So before you go any further it's important to understand your risk profile. One way is to ask yourself how you would feel if your investments lost value. Would you be able to handle the loss without panicking? Or would it keep you up at night? What do you need the money for when? Can you afford to lose all of your money? A more technical way to assess your attitude to risk is to complete a risk assessment questionnaire, which will ask you questions about your financial situation, investment goals, and risk tolerance to help you determine an appropriate investment strategy. There are risk profiling questionnaires online which you can use for a one-off fee and I link to one such service in the notes of this video. It is very similar to the type of questionnaire many financial advisers use to assess your attitude to risk before they make an investment recommendation. Another alternative is to go through the risk profiling journey offered by many so called robo-advice or online investment services. While you may have to register your details, there is usually no obligation to invest but you can still make use of their risk profiling journey. Again I have shared a link to our best buy table of these propositions which you can then look through.
Now I want to briefly move onto taxation. Any profits or income produced by your investments will be liable to taxation. In the notes of this video I’ve put a link to a full explanation of how investments are taxed, but broadly if you receive income from your investments, such as dividends from shares or rental income from a property, you may have to pay income tax on that income. The rate of income tax you pay will depend on your total income, including your salary and any other sources of income. The current rates are 20%, 40% and 45% that are applied depend on how much you earn. However there is an annual personal income tax allowance which is currently £12,570. You'll only pay income tax on any earnings which are above this threshold.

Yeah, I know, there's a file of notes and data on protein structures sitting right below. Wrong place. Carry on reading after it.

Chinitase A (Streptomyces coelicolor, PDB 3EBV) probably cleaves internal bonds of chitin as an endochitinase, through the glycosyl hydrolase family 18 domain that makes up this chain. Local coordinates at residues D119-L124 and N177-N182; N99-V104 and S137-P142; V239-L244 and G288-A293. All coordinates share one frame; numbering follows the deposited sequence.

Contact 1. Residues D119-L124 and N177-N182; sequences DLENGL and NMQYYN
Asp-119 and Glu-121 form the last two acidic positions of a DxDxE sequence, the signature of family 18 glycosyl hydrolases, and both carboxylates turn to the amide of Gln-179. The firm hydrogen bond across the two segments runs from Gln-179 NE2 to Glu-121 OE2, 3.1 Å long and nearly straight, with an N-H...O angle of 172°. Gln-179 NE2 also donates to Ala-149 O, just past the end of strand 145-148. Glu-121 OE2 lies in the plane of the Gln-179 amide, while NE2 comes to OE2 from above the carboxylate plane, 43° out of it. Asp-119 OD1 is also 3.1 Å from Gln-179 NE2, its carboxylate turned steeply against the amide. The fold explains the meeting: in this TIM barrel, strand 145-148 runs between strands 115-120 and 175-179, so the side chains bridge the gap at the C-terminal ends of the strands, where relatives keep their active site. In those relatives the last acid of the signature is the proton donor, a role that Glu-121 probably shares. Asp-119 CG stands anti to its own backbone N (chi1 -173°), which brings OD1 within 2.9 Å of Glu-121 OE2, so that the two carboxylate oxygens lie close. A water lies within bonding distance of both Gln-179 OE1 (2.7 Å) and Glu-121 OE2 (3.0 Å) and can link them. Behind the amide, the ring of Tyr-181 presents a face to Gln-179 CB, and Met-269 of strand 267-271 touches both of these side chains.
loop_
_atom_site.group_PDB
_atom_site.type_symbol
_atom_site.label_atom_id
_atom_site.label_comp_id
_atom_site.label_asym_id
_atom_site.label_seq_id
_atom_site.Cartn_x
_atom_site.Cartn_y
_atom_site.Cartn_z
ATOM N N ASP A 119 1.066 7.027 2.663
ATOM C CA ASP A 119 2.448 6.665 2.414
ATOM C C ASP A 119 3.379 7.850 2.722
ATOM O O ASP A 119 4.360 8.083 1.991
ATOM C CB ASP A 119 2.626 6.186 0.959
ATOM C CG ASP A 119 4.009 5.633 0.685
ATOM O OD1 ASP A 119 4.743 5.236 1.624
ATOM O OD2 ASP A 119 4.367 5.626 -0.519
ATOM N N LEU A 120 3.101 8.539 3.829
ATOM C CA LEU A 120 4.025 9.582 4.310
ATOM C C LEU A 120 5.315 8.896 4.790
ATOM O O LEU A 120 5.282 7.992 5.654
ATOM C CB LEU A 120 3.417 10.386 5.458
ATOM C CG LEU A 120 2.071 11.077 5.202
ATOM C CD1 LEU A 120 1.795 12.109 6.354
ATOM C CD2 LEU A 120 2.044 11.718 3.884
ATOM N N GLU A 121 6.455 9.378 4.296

When you sell an investment that has increased in value, such as shares or a rental property, you may be liable to pay capital gains tax (CGT) on the profits. The CGT rate is 10% for basic rate taxpayers and 20% for higher and additional rate taxpayers. The rates are different for gains made on property. However, there is an annual tax-free allowance of £12,300 at the time of making this video but this will drop to £6,000 in April 2023. As long as your gains do not exceed this amount in a tax year, you won't have to pay any CGT. Importantly I am not referring to gains on paper, but actual gains made when you’ve sold the investment.
The great thing about investing is that it is possible to mitigate most tax that could be applied to your income and gains by investing via products such as an ISA or a pension. Not only can you legitimately avoid paying on what comes out of your investments but your money can grow tax-free while you are invested and in the case of a pension you can even receive tax-relief (essentially tax back) when you pay into it. I will discuss ISAs and pensions later in this series.
If you understand investment risk and return as well as your own risk profile you can make investment decisions that are suitable for you. By being mindful of how investments are taxed you can not only make sure that you keep most or if not all of your income and profits from being taxed but you can even get a boost from HMRC too.
In the next video I will look at when you need a financial adviser and when you don't.